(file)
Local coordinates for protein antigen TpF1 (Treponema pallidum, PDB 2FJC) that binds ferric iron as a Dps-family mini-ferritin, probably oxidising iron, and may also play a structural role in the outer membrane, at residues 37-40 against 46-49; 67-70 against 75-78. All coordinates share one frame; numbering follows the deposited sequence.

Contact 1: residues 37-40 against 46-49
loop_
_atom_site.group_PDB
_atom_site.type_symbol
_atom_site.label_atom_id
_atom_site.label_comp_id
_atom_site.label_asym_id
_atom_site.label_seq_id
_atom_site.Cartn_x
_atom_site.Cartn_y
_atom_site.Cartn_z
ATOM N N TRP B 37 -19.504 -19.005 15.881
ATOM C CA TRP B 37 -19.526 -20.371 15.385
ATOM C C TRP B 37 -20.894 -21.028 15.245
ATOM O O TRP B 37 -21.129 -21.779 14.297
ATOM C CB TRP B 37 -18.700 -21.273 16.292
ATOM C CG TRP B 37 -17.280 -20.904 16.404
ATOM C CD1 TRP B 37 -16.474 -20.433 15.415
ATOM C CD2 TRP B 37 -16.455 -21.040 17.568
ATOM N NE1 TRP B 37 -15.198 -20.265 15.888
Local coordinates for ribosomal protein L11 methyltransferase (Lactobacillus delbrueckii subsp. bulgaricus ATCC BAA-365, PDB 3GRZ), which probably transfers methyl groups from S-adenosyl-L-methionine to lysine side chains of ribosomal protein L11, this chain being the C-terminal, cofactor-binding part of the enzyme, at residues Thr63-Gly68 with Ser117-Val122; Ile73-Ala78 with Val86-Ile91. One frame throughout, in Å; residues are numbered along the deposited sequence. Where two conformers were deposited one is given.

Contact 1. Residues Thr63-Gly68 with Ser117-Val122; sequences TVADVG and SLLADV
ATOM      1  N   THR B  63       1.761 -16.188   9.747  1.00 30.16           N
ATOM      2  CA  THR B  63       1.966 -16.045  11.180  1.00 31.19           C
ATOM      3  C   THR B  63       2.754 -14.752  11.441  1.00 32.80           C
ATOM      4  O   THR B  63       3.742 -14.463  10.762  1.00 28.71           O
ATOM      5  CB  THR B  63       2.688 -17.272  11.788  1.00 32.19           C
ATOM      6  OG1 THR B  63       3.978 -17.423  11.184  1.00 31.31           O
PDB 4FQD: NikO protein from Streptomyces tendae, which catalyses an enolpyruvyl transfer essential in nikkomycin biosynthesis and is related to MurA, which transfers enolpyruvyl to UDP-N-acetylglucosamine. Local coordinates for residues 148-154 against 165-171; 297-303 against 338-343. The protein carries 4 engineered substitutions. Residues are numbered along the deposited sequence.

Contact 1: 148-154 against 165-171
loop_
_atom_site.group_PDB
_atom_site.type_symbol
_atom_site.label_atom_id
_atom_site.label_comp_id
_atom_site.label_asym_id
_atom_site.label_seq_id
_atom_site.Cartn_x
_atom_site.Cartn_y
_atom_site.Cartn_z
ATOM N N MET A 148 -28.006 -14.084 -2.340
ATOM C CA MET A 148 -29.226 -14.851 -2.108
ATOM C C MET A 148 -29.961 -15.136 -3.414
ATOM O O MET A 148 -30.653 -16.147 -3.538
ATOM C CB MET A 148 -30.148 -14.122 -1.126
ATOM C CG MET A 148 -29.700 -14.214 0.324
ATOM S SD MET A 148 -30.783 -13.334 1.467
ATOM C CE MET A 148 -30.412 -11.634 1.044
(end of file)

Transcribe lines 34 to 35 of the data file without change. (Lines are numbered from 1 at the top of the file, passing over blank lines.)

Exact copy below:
_atom_site.type_symbol
_atom_site.label_atom_id